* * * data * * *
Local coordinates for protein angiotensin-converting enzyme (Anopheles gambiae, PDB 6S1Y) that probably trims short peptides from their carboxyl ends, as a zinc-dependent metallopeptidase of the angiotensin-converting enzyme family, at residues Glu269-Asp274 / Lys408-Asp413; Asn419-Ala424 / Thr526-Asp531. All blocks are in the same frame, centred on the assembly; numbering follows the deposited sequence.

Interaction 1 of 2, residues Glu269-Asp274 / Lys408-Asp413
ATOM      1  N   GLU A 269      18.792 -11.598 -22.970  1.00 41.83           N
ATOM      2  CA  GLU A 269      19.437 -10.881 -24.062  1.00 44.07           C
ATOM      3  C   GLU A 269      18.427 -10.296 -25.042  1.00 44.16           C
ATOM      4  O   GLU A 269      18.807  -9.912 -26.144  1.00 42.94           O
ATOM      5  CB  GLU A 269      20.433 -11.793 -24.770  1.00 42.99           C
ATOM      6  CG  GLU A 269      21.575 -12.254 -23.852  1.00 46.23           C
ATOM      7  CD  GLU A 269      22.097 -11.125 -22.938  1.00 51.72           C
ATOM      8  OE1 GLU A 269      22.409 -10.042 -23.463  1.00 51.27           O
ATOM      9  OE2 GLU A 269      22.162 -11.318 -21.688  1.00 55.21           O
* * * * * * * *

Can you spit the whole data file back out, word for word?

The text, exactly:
Local coordinates for protein angiotensin-converting enzyme (Anopheles gambiae, PDB 6S1Y) that probably trims short peptides from their carboxyl ends, as a zinc-dependent metallopeptidase of the angiotensin-converting enzyme family, at residues Glu269-Asp274 / Lys408-Asp413; Asn419-Ala424 / Thr526-Asp531. All blocks are in the same frame, centred on the assembly; numbering follows the deposited sequence.

Interaction 1 of 2, residues Glu269-Asp274 / Lys408-Asp413
ATOM      1  N   GLU A 269      18.792 -11.598 -22.970  1.00 41.83           N
ATOM      2  CA  GLU A 269      19.437 -10.881 -24.062  1.00 44.07           C
ATOM      3  C   GLU A 269      18.427 -10.296 -25.042  1.00 44.16           C
ATOM      4  O   GLU A 269      18.807  -9.912 -26.144  1.00 42.94           O
ATOM      5  CB  GLU A 269      20.433 -11.793 -24.770  1.00 42.99           C
ATOM      6  CG  GLU A 269      21.575 -12.254 -23.852  1.00 46.23           C
ATOM      7  CD  GLU A 269      22.097 -11.125 -22.938  1.00 51.72           C
ATOM      8  OE1 GLU A 269      22.409 -10.042 -23.463  1.00 51.27           O
ATOM      9  OE2 GLU A 269      22.162 -11.318 -21.688  1.00 55.21           O